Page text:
I'd like to hear from, and maybe contest, anyone that says the Pike is stiffer than the 34. I can easily say both are good deal behind the 36 in terms of confidence and stiffness. My 36 is kind of sticky in comparison, so I can say both the 34 and Pike are very plush. Am I interested in a Pike? Sure am, but it seems its sweet spot is in the 140-150mm travel range, with 160 pushing it. I never liked the feel of the older 32mm stanchion 140mm-150mm forks and that lead me to get a frame that would be worthy of a 36, which I honestly don't ride much and is *overkill*, so I'm glad that this filled a demand and is an worthy alternative to the 34. If I bought all new and wanted to plan a *lightweight* trail bike, and had a $5k+ budget, this would be the fork I choose. For a $3k budget, I'd be considering a Slant/Trace RL2 or a second-hand Fox 34, as people are unloading them for $500~ish after "upgrading" to a Pike to save 150g-200g and to get a more progressive spring rate and get a more useful open or "descend" damping setting, both of which can be addressed cheaply. With that 3k budget, I'd rather compromise on weight, than performance and reliability. Out of the box with minimal faffing, I can say the Pike impressed me the most, but I'd say the 34 can better match an AM bike's suspension and geo with a bit of tuning, which can be troublesome for those expecting more out of a "top tier" suspension fork.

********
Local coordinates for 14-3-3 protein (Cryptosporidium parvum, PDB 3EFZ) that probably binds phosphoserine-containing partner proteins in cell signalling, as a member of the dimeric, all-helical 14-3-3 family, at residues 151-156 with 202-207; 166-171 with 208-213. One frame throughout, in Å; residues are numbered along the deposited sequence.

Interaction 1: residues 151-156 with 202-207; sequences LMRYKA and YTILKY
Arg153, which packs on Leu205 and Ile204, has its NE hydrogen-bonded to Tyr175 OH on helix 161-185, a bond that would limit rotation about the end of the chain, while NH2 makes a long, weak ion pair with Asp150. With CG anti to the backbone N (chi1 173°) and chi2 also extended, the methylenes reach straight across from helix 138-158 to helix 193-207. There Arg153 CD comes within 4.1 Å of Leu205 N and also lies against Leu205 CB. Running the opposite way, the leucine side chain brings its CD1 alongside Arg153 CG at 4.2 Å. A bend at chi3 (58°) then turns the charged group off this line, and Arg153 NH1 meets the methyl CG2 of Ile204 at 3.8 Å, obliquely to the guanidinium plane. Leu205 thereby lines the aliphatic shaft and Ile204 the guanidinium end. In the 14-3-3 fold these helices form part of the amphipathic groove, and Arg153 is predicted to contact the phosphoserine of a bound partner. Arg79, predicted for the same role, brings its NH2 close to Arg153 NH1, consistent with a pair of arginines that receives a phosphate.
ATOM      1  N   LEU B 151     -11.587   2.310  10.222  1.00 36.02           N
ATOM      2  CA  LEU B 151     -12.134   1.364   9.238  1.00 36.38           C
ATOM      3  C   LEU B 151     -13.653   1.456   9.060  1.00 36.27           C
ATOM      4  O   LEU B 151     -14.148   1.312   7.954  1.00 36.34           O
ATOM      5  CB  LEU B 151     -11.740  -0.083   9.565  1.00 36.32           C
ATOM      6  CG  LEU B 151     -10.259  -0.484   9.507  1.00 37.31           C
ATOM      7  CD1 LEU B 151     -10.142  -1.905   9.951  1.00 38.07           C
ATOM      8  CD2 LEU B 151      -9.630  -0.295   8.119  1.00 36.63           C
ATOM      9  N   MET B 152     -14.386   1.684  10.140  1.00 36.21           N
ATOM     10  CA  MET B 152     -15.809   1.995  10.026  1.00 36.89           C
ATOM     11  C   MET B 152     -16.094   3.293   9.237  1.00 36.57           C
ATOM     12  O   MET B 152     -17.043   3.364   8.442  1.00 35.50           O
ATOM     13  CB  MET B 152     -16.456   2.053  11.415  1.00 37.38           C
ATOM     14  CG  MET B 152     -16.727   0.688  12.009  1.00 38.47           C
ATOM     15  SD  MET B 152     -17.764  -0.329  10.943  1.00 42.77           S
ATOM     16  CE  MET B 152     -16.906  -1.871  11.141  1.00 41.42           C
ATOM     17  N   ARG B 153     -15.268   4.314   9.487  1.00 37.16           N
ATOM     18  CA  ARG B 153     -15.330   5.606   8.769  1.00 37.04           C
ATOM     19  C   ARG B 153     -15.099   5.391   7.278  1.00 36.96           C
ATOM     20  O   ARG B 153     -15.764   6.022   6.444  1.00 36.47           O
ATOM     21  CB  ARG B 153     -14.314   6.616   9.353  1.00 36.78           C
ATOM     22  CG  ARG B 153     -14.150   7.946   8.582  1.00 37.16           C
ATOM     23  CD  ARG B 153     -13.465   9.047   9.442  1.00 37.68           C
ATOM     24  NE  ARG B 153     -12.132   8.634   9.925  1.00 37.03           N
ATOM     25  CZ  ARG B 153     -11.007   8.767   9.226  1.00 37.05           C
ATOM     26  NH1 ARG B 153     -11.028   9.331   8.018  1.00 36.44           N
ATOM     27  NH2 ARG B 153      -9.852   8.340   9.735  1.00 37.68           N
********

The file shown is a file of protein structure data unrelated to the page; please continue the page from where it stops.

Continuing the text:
4. #4
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    Quote Originally Posted by Varaxis View Post
    I want to say crazy talk, but I'm willing to trade almost a pound for a sexy fork that works acceptably well, at least if it's going on an "all-around trail bike". My long travel play bike is much happier with a 36, though I tend to grab a trail bike for more types of riding than I'd grab the long travel play bike for. If I got to pedal for more than 1 hour, then that 36, on a bike that weighs 31+ lbs, starts to look mighty unappealing next to a 27 lbs trail bike. That 36 doesn't feel like it slows me down on climbs, but my heart certainly feels it. Maybe that might be a good thing for my "training", but I don't want my rides to be training.